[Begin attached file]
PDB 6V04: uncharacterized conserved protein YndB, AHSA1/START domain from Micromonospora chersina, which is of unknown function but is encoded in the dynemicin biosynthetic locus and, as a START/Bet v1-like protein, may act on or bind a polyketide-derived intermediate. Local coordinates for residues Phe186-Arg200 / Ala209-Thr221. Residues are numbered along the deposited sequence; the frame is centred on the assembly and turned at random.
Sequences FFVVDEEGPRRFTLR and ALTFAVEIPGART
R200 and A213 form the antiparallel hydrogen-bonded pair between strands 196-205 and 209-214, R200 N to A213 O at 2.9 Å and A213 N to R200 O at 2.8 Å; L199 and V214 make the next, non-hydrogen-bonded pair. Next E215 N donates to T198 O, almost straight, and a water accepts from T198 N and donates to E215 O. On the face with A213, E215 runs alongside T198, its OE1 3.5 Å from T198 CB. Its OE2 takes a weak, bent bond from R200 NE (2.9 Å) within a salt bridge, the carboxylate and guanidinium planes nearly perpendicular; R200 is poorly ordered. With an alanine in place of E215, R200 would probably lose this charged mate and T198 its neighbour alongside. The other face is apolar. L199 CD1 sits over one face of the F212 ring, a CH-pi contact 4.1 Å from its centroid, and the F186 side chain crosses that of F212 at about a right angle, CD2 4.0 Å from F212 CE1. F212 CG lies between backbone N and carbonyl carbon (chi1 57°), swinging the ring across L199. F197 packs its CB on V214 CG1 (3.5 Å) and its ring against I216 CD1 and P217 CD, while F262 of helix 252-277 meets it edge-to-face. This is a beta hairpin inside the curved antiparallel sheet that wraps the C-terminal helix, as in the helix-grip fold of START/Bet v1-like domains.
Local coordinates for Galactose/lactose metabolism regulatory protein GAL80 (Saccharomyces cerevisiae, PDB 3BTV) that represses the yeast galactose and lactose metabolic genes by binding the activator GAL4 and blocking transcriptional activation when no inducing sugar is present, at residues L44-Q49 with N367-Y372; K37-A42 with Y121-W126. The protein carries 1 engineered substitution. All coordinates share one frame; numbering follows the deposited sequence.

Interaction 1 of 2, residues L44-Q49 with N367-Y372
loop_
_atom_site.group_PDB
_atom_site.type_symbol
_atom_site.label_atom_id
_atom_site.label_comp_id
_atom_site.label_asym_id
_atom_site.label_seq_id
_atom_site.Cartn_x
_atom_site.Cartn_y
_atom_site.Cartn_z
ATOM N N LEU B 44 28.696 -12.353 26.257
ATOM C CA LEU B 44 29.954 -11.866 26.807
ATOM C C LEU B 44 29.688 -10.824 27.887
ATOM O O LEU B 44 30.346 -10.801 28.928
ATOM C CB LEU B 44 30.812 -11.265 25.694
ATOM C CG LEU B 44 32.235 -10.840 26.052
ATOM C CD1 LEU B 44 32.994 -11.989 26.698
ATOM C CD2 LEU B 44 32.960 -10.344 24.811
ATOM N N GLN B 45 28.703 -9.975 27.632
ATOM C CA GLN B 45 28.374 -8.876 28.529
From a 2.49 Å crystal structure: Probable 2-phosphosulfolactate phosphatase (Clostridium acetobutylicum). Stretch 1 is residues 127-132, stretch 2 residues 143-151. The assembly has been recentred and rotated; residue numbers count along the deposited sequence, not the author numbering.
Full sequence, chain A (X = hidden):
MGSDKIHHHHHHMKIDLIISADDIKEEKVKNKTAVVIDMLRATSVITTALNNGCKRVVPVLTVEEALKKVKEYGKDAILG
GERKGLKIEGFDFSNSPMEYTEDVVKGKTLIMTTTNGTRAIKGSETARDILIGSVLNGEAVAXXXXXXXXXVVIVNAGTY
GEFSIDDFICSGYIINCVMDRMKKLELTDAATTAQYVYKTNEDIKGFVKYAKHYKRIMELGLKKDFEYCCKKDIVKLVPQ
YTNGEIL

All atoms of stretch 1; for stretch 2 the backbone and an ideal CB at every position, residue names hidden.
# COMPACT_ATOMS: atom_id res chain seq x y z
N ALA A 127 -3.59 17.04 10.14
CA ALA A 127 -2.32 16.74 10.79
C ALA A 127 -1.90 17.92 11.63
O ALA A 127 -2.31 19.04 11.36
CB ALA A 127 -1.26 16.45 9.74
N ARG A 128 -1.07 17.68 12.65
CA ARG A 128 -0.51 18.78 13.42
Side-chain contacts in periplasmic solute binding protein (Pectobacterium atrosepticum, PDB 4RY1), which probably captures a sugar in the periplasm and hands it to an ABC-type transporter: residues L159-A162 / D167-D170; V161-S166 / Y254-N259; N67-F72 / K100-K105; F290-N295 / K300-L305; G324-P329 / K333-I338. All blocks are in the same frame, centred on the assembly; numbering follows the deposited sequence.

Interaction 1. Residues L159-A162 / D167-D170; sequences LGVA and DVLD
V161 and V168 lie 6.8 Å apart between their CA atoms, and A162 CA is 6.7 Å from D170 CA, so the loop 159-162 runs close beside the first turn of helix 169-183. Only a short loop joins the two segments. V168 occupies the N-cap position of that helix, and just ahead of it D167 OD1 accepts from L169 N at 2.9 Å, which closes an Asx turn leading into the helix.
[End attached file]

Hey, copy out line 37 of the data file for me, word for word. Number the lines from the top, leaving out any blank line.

O ALA A 127 -2.31 19.04 11.36